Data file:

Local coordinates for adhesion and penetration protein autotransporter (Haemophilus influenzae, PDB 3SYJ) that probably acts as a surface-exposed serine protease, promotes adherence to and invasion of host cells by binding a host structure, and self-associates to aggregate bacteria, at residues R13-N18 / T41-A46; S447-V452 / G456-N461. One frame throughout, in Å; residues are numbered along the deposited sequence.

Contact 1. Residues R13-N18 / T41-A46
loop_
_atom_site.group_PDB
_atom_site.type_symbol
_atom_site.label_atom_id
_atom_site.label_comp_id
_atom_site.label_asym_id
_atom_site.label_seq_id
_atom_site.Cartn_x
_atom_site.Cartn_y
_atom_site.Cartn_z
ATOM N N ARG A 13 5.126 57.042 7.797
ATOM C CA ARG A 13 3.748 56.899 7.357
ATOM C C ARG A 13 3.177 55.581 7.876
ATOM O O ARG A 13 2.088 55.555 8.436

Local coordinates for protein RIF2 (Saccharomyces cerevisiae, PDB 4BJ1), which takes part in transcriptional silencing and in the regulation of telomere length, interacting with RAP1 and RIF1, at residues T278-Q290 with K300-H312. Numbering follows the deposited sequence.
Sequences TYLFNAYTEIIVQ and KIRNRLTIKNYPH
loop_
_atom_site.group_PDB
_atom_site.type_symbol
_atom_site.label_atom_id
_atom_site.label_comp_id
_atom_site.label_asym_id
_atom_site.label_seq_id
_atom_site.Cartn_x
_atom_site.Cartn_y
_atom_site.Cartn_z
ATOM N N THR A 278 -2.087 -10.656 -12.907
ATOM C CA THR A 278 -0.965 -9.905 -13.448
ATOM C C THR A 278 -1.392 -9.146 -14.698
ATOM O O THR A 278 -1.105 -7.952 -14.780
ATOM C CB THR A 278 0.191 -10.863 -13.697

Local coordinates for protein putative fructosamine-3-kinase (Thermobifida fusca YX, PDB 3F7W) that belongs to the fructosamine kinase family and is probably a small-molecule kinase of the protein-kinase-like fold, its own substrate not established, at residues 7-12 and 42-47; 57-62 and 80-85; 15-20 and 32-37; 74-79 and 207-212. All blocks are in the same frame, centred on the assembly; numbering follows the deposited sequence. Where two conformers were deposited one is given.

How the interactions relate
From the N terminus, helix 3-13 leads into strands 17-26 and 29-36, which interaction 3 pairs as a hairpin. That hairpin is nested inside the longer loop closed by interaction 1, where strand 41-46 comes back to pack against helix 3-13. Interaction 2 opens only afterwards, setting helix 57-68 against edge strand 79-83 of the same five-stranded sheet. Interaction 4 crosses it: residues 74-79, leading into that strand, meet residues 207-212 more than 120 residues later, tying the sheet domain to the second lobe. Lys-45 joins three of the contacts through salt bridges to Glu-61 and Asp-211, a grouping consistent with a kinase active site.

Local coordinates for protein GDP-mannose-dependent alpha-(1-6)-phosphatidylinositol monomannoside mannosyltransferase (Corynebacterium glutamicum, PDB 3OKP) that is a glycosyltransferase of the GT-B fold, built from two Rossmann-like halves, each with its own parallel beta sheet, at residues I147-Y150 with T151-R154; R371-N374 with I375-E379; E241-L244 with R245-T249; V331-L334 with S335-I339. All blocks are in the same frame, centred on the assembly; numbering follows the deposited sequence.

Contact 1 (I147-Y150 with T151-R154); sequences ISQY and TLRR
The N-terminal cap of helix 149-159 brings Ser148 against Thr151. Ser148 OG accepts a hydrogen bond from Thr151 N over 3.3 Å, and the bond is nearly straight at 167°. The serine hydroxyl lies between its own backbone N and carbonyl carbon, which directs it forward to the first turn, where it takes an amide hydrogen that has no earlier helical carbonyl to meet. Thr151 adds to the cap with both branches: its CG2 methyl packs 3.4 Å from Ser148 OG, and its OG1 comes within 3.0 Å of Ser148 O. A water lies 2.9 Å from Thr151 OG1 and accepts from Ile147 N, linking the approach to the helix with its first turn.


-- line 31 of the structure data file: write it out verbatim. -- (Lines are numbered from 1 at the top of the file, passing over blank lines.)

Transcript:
ATOM C C THR A 278 -1.392 -9.146 -14.698